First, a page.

Saturday, July 24, 2010
Stella by Starlight: The Most Important Birth I've Ever Attended (HBWAC with Inverted T)
My friend Amy gave birth to a baby girl last night at my home in the water. It was an HWBAC with Inverted T. For those of you, not deeply involved in the birth world, that stands for Home Water Birth After Cesarean with Inverted T incision.
Amy and I started talking through my blog and over e-mail a few months before the Passion for Birth conference that Amy organized. When we met in person it was instant sisterhood. Just like the decision to marry my husband, there was no asking, I just knew: I would be with her at the birth. Due to the higher risk of rupture associated with her scar type*, the military hospital risked her out of a VBAC attempt. As a result, they were planning to request posting in Georgia with an early return of dependents so that she could VBAC with Dr. Tate outside of Atlanta. I own at house in Georgia because my sister is going to medical school there so I planned to go to Georgia for the summer and wait for her to give birth. In the midst of all these plans, I asked her why she didn't want to use Dr. Chung. She thought he wouldn't take her on, but hadn't asked him. Since I knew that he had attended a vaginal breech, I encouraged Amy to meet with him. Amy is very prepared and wanted to be taken seriously so she assembled a packet of information including a copy of the Landon Study (huge VBAC study) that shows the risks of rupture, no matter what the incision, to be very low. The study includes VBACs that were induced or augmented and women with multiple c-sections and alternative scar types and the rupture rate was still very low (1.9%, not the 15% that Amy was quoted by the doctor who performed her c-section). Dr. Chung accepted Amy and thanked her for providing the information. He encouraged her to give him anything she thought would make him a better doctor for her.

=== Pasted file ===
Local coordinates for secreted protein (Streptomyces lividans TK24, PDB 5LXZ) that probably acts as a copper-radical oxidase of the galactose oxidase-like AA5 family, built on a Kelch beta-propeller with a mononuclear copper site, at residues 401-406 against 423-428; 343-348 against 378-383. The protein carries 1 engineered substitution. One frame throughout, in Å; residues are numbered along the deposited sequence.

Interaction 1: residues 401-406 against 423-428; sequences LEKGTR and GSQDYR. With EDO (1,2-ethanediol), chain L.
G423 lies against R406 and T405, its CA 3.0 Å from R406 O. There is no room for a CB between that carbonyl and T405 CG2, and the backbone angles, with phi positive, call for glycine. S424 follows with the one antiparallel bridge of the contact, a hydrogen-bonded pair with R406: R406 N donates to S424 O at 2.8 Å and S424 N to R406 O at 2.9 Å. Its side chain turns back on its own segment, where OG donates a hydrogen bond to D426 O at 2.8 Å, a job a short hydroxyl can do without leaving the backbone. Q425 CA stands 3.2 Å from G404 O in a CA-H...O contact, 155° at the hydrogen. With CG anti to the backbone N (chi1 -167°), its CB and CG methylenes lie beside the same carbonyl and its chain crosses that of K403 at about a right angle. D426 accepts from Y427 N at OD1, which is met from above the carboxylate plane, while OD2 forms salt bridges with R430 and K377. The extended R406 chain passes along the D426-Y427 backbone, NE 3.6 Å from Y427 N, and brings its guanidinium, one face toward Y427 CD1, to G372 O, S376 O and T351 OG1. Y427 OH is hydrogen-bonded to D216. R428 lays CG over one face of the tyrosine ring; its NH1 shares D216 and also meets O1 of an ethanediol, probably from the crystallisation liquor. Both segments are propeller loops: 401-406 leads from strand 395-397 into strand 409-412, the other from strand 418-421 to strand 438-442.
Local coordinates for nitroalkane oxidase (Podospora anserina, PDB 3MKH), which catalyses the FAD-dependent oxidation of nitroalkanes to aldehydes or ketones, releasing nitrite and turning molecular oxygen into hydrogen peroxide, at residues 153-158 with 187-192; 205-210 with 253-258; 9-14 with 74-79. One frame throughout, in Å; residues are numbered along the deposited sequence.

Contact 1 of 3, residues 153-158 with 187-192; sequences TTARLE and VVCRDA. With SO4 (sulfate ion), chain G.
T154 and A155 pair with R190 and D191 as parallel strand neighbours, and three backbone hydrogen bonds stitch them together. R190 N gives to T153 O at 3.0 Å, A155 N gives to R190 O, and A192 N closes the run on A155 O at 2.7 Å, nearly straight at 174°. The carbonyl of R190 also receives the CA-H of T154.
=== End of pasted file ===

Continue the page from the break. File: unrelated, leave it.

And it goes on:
Anyway, from the Passion for Birth seminar (which was right around conception), we have been planning for this birth. I worked harder to prepare for this birth than my own VBAC, and I worked pretty hard for Eva's birth. Thankfully, Amy and I have the same cell provider or I would have had to re-mortgage the Georgia house to pay the bill.
When I scheduled my cesarean for breech, I felt like I had no other realistic options. After attending an ICAN meeting after Ian was born to support a friend, I left horrified and traumatized. My c-section was a very positive experience, but I heard woman tell stories of being brutalized and bullied by their care providers. The level of trauma was so deep and terrifying that I wanted to schedule my next c-section right then and there and I wasn't even pregnant. Carol Peterson, the childbirth educator from my pregnancy with Ian and Michelle Totleben, my doula from my pregnancy with Ian talked me off the ledge and I knew deep in my soul, that I would never feel powerless again. I decided that having a truly supportive care provider was the most important factor that I could control in a VBAC attempt. As such, I changed care providers three times and flew halfway around the world and still had to drive 2 hours to find the right provider for me.